It takes before we actually get going, people are packing, drinking coffee and go into town for fuel. This is my second tour of Santos Pilliga gas field, which is not a full scaled gas field. Santos have an exploration permit and about 30 pilot wells in the area. As they don’t have a production license, the wells are not supposed to produce gas. In the few weeks that has passed since that first tour of the fields, the rain has dried up and Santos has intensified work on their wells. One week earlier they begun moving in trucks and workers to the gas field, and this is why the camp is being established. As Santos’ increases their activity, so does the local anti-CSG movement.

When we get into the forest, I realise there is no infrared camera. There is a Geiger counter. While equipment to monitor gas leak is pretty straight forward in a gas field, the Geiger counter puzzles me. Radioactive gas? Apparently, the radioactive substance caesium-137 is used in the drill fluid. Back in Sydney, I find relatively recent news items from SMH and ABC on this, after all, there are few things with such a bad ring to it as “radioactive”. According to the Sydney Morning Herald, the US-based drilling company Halliburton is permitted to use cesium-137 in the drilling it does for Santos in the Pilliga.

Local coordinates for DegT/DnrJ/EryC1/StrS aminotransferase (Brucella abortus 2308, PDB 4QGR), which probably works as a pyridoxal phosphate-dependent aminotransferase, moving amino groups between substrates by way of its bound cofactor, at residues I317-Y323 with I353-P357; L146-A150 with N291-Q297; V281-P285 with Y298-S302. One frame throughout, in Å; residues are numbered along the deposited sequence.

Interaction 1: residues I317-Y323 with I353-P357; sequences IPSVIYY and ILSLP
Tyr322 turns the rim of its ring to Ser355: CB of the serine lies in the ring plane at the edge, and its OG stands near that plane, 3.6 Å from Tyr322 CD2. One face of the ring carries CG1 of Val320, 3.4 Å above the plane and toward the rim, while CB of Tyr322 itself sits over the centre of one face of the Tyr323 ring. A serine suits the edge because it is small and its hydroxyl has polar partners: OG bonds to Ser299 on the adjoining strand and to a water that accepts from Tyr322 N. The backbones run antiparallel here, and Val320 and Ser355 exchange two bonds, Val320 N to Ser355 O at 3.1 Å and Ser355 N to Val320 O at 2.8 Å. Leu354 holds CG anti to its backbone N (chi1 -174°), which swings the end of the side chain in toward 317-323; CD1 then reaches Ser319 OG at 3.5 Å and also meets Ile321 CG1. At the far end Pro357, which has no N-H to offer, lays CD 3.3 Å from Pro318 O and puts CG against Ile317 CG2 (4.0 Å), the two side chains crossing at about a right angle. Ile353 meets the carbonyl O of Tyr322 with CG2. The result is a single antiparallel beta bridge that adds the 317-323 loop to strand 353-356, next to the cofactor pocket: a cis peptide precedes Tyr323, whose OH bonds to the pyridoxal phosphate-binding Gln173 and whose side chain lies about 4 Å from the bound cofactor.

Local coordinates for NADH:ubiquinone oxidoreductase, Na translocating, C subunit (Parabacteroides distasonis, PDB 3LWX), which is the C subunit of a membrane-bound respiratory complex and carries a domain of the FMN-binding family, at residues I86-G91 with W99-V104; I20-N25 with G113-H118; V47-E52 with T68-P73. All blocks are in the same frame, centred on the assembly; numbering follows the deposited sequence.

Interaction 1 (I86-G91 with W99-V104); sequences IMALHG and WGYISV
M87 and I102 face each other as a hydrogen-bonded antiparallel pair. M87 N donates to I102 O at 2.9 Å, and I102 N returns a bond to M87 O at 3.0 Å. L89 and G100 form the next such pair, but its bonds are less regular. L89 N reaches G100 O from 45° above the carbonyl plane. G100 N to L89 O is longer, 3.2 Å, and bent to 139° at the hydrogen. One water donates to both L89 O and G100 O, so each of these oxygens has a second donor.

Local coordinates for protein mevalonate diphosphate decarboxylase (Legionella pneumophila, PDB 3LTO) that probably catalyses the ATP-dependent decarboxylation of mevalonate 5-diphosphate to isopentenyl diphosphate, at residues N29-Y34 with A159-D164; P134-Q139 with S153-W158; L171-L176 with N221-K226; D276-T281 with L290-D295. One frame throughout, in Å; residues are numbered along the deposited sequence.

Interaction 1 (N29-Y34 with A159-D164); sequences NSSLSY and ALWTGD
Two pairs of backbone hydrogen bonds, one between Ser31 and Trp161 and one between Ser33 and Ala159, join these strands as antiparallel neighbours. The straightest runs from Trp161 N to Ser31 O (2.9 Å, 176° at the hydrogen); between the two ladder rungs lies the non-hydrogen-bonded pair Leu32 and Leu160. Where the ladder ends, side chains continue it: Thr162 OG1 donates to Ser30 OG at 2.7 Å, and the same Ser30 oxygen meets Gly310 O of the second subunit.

Drillers deploy devices containing CS-137 to measure the composition of gas and water deep underground, with the isotope emitting gamma rays to operate like a miniature X-ray. Produced in nuclear reactors, the material is potentially deadly and among the main radiation concerns at failed power stations at Chernobyl and Fukushima.

Only small amounts are used in coal seam gas drilling, and the NSW Environment Protection said the isotope was also sometimes used in mining and construction, and strict rules were in place about its use. Read more: http://www.smh.com.au/environment/anticsg-groups-says-use-of-radioactive-materials-should-be-disclosed-20141123-11s5vp.html#ixzz3u6YnETMI